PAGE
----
Shortly afterward the Elder called and told William that he was going to preach at a certain time and place, and gave him an invitation to be present His wife [Sarah] objected, however, saying if he went, his horse would fall and he would have his neck broken. The night before the meeting it stormed and the road being so slippery, William decided to stay at home. Again Father Nickerson called, and announced another meeting, and William’s wife, insisting that if he attended she would go with him, they both went. William took his New Testament along, intending to expose every error, but found no use for it; he learned that the Elder was strictly truthful in his statements and correct in his references. . . .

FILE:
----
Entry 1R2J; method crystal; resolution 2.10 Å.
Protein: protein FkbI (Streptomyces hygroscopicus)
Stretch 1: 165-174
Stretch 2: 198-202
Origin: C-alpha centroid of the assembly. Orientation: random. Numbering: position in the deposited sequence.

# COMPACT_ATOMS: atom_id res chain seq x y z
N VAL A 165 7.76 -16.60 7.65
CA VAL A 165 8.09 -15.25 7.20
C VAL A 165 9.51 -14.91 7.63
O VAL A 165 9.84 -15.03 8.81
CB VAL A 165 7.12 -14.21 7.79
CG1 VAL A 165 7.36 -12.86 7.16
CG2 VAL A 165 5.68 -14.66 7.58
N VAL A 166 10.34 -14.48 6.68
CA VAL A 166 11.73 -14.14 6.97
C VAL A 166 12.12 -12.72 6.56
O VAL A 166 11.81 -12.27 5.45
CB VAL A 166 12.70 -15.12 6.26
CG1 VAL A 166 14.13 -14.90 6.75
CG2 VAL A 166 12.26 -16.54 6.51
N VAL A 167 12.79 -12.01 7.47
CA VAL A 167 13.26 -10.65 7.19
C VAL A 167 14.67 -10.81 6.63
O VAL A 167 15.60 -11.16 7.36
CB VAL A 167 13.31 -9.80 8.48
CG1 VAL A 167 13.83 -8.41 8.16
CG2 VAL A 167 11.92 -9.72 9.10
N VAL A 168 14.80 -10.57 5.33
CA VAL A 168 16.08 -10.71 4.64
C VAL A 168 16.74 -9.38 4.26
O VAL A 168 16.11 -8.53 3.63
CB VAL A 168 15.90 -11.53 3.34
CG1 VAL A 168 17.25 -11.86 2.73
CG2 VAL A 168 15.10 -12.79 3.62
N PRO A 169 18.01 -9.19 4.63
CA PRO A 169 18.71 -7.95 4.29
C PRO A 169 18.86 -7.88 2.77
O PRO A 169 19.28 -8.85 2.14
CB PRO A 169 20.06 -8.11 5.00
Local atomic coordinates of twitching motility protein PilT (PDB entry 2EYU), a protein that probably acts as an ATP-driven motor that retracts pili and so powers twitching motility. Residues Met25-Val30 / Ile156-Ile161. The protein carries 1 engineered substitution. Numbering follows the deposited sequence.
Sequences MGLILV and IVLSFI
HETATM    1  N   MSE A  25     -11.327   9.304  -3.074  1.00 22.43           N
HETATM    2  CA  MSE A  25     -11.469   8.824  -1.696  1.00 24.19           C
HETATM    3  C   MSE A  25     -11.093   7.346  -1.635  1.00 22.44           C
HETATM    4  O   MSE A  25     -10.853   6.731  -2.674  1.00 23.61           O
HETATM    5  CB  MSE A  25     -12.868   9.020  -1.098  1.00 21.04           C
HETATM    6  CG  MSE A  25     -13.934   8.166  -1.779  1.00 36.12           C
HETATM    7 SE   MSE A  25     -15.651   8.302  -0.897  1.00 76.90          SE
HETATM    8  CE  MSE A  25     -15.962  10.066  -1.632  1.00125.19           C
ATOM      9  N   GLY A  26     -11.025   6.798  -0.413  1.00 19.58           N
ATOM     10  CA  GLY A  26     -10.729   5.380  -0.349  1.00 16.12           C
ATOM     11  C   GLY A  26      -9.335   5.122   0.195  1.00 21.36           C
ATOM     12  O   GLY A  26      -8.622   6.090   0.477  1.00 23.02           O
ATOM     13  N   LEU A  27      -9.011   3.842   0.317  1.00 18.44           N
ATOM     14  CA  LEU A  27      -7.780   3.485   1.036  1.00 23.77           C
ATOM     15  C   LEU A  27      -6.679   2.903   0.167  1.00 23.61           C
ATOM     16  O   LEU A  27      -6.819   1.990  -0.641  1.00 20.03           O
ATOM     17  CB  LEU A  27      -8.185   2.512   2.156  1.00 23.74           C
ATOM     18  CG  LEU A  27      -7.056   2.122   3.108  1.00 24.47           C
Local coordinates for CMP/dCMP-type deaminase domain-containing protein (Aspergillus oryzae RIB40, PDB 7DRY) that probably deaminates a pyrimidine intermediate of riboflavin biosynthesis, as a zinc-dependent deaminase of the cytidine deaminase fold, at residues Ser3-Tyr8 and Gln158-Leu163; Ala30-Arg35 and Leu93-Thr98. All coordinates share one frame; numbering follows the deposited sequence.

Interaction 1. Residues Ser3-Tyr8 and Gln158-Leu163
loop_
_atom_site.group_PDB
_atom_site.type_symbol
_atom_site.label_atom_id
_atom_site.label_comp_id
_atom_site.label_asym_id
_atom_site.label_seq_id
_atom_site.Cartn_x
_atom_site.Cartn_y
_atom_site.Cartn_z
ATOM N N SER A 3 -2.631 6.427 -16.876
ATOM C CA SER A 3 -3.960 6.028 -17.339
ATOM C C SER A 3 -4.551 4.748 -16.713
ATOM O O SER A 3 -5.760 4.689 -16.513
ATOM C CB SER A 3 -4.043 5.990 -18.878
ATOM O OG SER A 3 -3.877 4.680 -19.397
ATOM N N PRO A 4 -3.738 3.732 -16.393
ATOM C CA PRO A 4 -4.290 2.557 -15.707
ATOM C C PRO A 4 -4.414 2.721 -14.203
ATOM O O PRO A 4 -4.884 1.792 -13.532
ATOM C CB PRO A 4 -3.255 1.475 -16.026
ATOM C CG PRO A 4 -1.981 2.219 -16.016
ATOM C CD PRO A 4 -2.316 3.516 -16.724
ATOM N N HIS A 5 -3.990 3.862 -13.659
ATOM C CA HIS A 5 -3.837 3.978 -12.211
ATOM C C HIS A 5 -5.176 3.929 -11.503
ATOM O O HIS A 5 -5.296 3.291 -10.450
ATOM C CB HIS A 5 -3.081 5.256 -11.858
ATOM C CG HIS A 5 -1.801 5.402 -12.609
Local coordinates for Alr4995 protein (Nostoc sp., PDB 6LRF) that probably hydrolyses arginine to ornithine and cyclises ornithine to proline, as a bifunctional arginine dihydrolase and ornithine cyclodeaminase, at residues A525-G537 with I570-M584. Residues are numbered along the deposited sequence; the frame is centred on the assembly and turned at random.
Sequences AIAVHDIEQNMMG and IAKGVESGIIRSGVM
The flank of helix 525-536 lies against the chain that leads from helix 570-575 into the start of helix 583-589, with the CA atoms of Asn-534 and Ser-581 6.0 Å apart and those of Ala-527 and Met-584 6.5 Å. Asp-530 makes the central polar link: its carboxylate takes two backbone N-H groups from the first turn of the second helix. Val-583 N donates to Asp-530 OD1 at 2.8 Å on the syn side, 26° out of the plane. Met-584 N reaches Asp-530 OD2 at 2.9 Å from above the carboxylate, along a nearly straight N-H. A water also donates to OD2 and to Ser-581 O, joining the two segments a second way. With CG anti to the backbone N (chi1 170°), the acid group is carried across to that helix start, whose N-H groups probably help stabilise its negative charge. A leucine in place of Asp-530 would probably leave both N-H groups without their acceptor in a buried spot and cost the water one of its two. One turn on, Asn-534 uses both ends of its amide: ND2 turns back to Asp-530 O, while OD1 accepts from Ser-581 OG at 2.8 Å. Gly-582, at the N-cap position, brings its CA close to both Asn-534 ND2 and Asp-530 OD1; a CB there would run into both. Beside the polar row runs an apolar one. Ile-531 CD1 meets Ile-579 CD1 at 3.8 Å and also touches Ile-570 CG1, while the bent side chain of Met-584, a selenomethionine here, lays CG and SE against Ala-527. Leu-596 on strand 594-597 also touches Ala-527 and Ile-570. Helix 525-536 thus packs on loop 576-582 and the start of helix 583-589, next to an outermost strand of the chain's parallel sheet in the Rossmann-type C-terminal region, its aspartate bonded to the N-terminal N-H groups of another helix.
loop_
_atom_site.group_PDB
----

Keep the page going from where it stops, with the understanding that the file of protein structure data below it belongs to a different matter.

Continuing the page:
Mrs. Hickenlooper borrowed the Book of Mormon for a week, and William read it through to discover whether it was an imposition. When Elder Nickerson asked what he thought of it, he answered that if he was going to write a fraud he would make it more mysterious; the book was too plain. The Elder replied, “The Lord delights in plainness;” which fact William had to admit.